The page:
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I have the normal pagination like this in my view:

paginator = Paginator(book_list, 100)

And then in my view I am passing the values to my template:

return render(request,
...
'paginator': paginator,
...

And I have a custom tag for my pagination, which I am loading like this:

{% if paginator.count > paginator.per_page %}
    {% load paginator %}
    {% paginator 3 %}
{% endif %}

In my custom template pagination tag, I have the following along the code:

def paginator(context, adjacent_pages=2):
    page_obj = context['paginator'].page(context['object_list'].number)
    ...
    'hits': context['paginator'].count,
    ...

Everything is working as expected but I am worried about context['paginator'].page(context['object_list'].number), is Django fetching the data from DB with this bit or it's using the same data that was fetched from my main view?

Please advise. Thanks.

share|improve this question
    
Generally you want to use a profiler to find out how many SQL queries you are executing and the execution time of each query. Check out the Django Debug Toolbar. –  Paolo Moretti Dec 27 '12 at 8:05
    
@Erwin Brandstetter Thanks, that did the trick. –  Adam Silver Dec 30 '12 at 23:13

2 Answers 2

up vote 3 down vote accepted

The paginator keeps the query_set as object_list, in django 1.3.4, the page method, is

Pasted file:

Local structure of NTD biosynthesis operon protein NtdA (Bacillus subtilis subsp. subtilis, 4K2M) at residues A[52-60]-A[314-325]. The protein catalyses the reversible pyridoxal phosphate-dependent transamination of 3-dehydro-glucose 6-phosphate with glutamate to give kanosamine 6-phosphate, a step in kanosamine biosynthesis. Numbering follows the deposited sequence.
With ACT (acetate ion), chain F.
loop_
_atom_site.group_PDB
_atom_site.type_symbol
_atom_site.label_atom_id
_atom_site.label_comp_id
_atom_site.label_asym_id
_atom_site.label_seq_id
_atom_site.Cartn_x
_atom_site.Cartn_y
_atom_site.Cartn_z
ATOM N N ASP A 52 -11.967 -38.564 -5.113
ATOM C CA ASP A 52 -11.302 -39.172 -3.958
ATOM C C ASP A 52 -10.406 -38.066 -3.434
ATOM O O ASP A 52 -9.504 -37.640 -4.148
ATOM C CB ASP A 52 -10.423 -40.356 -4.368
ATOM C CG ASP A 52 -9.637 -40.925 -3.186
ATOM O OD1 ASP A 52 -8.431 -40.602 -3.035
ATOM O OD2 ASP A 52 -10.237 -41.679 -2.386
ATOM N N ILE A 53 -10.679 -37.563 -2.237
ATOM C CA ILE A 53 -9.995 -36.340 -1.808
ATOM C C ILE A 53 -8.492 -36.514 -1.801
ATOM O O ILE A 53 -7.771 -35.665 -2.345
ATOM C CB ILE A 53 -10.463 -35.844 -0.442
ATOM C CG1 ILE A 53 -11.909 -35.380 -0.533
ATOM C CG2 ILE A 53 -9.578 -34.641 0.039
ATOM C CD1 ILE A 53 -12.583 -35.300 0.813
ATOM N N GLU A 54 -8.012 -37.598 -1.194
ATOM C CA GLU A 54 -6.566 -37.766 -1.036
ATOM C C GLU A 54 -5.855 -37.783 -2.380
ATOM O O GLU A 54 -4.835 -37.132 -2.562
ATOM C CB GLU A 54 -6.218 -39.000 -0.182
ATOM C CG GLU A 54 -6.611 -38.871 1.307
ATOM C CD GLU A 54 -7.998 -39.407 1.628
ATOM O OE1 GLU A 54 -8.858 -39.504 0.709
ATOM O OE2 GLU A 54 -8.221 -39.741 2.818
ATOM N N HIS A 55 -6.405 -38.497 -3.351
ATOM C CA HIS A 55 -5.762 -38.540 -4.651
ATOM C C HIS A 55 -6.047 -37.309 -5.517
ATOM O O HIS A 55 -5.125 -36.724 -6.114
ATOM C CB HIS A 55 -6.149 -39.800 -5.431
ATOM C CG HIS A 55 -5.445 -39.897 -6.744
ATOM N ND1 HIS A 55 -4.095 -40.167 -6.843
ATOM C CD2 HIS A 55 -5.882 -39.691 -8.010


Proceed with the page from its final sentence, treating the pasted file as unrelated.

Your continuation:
def page(self, number):
    "Returns a Page object for the given 1-based page number."
    number = self.validate_number(number)
    bottom = (number - 1) * self.per_page
    top = bottom + self.per_page
    if top + self.orphans >= self.count:
        top = self.count
    return Page(self.object_list[bottom:top], number, self)

Only the last line related to db,

self.object_list[bottom:top]

The object_list is just a QuerySet, so the problems comes to if you invoke query_set[x:y] more times, whether there exists multiple queries.

Django's query_set is lazy, if you don't iterate through it, no sql will be triggered. Otherwise, there will be db queries.

You can use check queries in django.db.connection.queries for following code,

   from django.db import connection

   original = XXXX.objects.filter(...)
   res1 = original[x:y]
   for item in res1:
     print item
   print len(connection.queries), connection.queries[-1]

   res2 = original[x:y]
   for item in res2:
     print item
   print len(connection.queries), connection.queries[-1]

You'll find that the query length grows.

share|improve this answer

My understanding here is that it's simply using whatever object you passed it in your main view. context['paginator'] is going to return the object stored in the paginator variable that you passed to the context, an instance of the Paginator class.

The question of whether or not it's going back to the database is simply about the .page(...) method. If calling Paginator.page(...) issues a database query, then it will be going back to the database--it wouldn't cache that value. However, if that information is already available locally in the paginator variable and that is what is called up by the .page method, then you're not refetching the data from the database.

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